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Cook starts with pumpkin for from-scratch holiday pie

Cook starts with pumpkin for from-scratch holiday pie

Pumpkin pie

ALGONA, Iowa — There's nothing quite like fresh pumpkin pie to top off a great holiday meal, but few people actually make a pumpkin pie from scratch using a real pumpkin.

“We encourage people to give it a try,” says Joanne Roepke Bode, who grows pumpkins on her family’s farm in north central Iowa. “It’s not as hard as you think. It really is fun.”

Roepke Bode has a simple message for people who are scared to try a pumpkin pie from scratch.

Joanne Slice
Joanne Scoop

Joanne Roepke Bode cuts up and bakes a pumpkin to make a pie.

“If you can make a frozen pizza and you can make a smoothie, you can make a pumpkin pie,” she says. And then she laughs and says that since you can buy a pie crust at the store, you could probably get by with just being able to make a smoothie.

The process really begins with the pumpkin. Most people buy pumpkins for Jack-o’-lanterns or for simple decoration, Roepke Bode says. But you can buy pie pumpkins that are edible. One is usually enough to make a pie. Many different types of squash also work well. Varieties such as Butternut, Buttercup, Butterkin, Sunshine, North Georgia Candy Roaster, Blue Hubbard or Winter Sweet are all good.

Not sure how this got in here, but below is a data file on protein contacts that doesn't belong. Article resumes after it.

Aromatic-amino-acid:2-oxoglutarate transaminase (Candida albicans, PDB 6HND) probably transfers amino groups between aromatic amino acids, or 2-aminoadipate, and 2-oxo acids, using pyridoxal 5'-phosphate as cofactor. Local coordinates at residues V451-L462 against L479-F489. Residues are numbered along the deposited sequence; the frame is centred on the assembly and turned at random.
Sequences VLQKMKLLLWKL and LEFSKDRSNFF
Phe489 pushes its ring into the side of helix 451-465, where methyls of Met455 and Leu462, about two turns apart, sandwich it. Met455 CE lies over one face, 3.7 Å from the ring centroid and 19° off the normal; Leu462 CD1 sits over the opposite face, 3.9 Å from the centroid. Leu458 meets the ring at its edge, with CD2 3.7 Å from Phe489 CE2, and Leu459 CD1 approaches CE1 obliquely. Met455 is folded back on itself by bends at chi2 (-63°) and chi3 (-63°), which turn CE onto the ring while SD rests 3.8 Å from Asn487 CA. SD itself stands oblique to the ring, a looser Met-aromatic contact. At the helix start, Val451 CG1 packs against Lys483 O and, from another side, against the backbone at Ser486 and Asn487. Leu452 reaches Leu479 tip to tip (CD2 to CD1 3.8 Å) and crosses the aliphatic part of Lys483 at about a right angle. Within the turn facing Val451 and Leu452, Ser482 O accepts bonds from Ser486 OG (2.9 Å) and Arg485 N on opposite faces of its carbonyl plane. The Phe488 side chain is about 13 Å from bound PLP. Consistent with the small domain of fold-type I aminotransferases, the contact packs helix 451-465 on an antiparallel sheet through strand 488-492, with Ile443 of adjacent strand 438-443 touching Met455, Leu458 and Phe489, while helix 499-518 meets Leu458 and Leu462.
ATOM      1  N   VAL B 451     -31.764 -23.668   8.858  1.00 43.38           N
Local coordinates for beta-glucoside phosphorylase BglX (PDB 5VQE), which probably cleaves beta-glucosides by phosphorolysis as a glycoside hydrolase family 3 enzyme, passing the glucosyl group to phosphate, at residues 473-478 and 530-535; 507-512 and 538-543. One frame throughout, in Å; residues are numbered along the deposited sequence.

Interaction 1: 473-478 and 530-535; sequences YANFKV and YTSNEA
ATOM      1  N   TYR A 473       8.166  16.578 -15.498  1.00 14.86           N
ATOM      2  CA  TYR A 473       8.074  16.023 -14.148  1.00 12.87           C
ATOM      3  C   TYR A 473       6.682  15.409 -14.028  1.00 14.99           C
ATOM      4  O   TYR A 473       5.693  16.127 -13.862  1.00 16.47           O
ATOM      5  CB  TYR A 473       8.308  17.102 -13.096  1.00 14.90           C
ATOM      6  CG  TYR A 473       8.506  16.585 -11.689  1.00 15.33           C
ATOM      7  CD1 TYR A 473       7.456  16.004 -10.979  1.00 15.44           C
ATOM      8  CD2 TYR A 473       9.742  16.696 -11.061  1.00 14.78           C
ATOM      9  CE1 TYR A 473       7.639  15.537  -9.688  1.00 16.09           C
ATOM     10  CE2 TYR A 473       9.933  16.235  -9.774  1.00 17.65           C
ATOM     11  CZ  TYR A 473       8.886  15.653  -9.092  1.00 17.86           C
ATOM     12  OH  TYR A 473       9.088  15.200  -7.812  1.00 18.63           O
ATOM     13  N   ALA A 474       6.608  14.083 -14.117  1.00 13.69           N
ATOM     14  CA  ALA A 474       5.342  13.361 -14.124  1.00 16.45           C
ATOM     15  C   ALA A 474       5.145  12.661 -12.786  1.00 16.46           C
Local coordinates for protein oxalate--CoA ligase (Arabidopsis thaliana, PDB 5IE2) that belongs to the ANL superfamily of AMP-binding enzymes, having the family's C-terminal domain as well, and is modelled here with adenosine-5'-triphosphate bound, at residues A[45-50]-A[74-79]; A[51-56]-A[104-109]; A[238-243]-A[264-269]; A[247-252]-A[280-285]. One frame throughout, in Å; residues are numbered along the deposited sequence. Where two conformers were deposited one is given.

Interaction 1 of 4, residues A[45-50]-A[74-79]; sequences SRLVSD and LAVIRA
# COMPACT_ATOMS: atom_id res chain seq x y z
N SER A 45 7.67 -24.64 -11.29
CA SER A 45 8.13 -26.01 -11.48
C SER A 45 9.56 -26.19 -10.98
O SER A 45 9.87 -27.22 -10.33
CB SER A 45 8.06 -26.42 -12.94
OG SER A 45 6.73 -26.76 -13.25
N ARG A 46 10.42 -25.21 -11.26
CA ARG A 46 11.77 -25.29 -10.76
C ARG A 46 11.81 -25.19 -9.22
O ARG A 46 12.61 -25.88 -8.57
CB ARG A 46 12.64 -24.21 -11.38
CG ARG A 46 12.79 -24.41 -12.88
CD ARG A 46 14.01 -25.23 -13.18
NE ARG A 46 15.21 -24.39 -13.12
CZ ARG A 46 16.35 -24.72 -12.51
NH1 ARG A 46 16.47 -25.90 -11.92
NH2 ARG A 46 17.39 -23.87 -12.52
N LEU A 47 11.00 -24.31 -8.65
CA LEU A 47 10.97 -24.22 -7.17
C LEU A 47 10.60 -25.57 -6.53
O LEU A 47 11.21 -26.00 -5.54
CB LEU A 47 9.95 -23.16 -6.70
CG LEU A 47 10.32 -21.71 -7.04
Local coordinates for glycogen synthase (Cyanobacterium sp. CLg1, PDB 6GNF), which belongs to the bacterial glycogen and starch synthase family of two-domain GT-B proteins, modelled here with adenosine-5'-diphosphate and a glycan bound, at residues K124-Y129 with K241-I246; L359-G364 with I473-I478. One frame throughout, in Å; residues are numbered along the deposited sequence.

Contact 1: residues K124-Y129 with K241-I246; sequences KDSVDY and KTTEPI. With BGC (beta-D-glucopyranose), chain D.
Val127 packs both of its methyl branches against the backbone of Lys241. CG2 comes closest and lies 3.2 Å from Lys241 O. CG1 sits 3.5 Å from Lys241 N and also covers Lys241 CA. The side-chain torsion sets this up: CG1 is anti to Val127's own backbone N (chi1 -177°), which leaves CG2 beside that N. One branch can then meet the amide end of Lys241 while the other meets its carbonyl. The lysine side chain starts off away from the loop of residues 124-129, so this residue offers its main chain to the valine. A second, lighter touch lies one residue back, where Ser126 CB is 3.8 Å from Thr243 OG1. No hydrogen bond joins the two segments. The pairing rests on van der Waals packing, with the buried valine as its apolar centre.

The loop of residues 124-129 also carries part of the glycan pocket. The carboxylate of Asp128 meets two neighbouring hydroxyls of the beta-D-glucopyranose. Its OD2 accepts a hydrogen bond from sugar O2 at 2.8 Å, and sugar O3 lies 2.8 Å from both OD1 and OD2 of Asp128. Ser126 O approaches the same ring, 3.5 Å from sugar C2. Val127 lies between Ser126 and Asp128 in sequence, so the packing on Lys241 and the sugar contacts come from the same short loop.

Once you have the pumpkin, cut it in half, remove the seeds, and place the two halves face-down on a cookie sheet to bake. After baking, scoop out the pumpkin and put the filling in a blender with a few other ingredients. Blend it up and pour it in your pie crust.

Roepke Bode prefers to make a pie crust from scratch with lard, but that could be due to the fact that she and her husband come from families of great pie bakers.

The two both hold part-time jobs off the farm. He teaches high school biology and she works at the local hospital. But they came back to the farm near Algona in Kossuth County 17 years ago and began raising a family here. Today she and her husband, Beany, grow corn and soybeans. They also operate Bode’s Moonlight Gardens, where they grow 14 acres of pumpkins, along with heirloom tomatoes and a host of other vegetables. They sell their products at the Kossuth County Farmers Market and through a CSA.

Their three children, Hollis, Violet and Henry, all help out on the farm.

“It keeps us very busy,” Roepke Bode says.

Beany is the farm expert on soils and irrigation and related items while she handles more of the marketing. They work together on all the labor-intensive sorting and weeding. And the kids chip in on a variety of chores.

Now, of course, the pumpkins have been picked for the year and the Jack-o’-lanterns are done. That means it’s time for the pie.

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Gene Lucht is public affairs editor for Iowa Farmer Today, Missouri Farmer Today and Illinois Farmer Today.

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